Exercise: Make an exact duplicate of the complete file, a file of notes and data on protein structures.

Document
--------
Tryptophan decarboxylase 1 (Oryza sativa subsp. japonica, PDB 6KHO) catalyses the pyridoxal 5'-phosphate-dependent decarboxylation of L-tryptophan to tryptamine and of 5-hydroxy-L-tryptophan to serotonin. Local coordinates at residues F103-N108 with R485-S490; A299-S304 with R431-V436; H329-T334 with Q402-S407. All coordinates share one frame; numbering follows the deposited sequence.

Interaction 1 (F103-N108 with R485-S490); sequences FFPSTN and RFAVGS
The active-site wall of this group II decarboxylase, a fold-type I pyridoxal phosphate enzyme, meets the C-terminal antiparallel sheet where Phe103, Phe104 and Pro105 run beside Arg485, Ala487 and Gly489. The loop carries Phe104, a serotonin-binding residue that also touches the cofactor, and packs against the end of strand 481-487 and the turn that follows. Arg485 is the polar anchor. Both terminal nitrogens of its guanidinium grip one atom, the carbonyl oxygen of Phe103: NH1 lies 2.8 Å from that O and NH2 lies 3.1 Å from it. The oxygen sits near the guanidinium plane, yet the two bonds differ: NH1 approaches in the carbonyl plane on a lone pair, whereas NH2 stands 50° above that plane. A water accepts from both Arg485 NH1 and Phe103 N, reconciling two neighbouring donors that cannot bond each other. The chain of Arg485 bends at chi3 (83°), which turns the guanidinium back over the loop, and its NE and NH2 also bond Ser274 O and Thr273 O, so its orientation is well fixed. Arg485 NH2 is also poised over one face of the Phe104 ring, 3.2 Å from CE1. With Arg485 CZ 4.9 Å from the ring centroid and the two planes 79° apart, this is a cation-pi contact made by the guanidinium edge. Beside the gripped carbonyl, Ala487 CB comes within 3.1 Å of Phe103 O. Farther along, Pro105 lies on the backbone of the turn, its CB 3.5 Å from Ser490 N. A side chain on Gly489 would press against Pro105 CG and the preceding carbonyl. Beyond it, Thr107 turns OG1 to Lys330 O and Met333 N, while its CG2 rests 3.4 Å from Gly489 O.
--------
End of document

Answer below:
Tryptophan decarboxylase 1 (Oryza sativa subsp. japonica, PDB 6KHO) catalyses the pyridoxal 5'-phosphate-dependent decarboxylation of L-tryptophan to tryptamine and of 5-hydroxy-L-tryptophan to serotonin. Local coordinates at residues F103-N108 with R485-S490; A299-S304 with R431-V436; H329-T334 with Q402-S407. All coordinates share one frame; numbering follows the deposited sequence.

Interaction 1 (F103-N108 with R485-S490); sequences FFPSTN and RFAVGS
The active-site wall of this group II decarboxylase, a fold-type I pyridoxal phosphate enzyme, meets the C-terminal antiparallel sheet where Phe103, Phe104 and Pro105 run beside Arg485, Ala487 and Gly489. The loop carries Phe104, a serotonin-binding residue that also touches the cofactor, and packs against the end of strand 481-487 and the turn that follows. Arg485 is the polar anchor. Both terminal nitrogens of its guanidinium grip one atom, the carbonyl oxygen of Phe103: NH1 lies 2.8 Å from that O and NH2 lies 3.1 Å from it. The oxygen sits near the guanidinium plane, yet the two bonds differ: NH1 approaches in the carbonyl plane on a lone pair, whereas NH2 stands 50° above that plane. A water accepts from both Arg485 NH1 and Phe103 N, reconciling two neighbouring donors that cannot bond each other. The chain of Arg485 bends at chi3 (83°), which turns the guanidinium back over the loop, and its NE and NH2 also bond Ser274 O and Thr273 O, so its orientation is well fixed. Arg485 NH2 is also poised over one face of the Phe104 ring, 3.2 Å from CE1. With Arg485 CZ 4.9 Å from the ring centroid and the two planes 79° apart, this is a cation-pi contact made by the guanidinium edge. Beside the gripped carbonyl, Ala487 CB comes within 3.1 Å of Phe103 O. Farther along, Pro105 lies on the backbone of the turn, its CB 3.5 Å from Ser490 N. A side chain on Gly489 would press against Pro105 CG and the preceding carbonyl. Beyond it, Thr107 turns OG1 to Lys330 O and Met333 N, while its CG2 rests 3.4 Å from Gly489 O.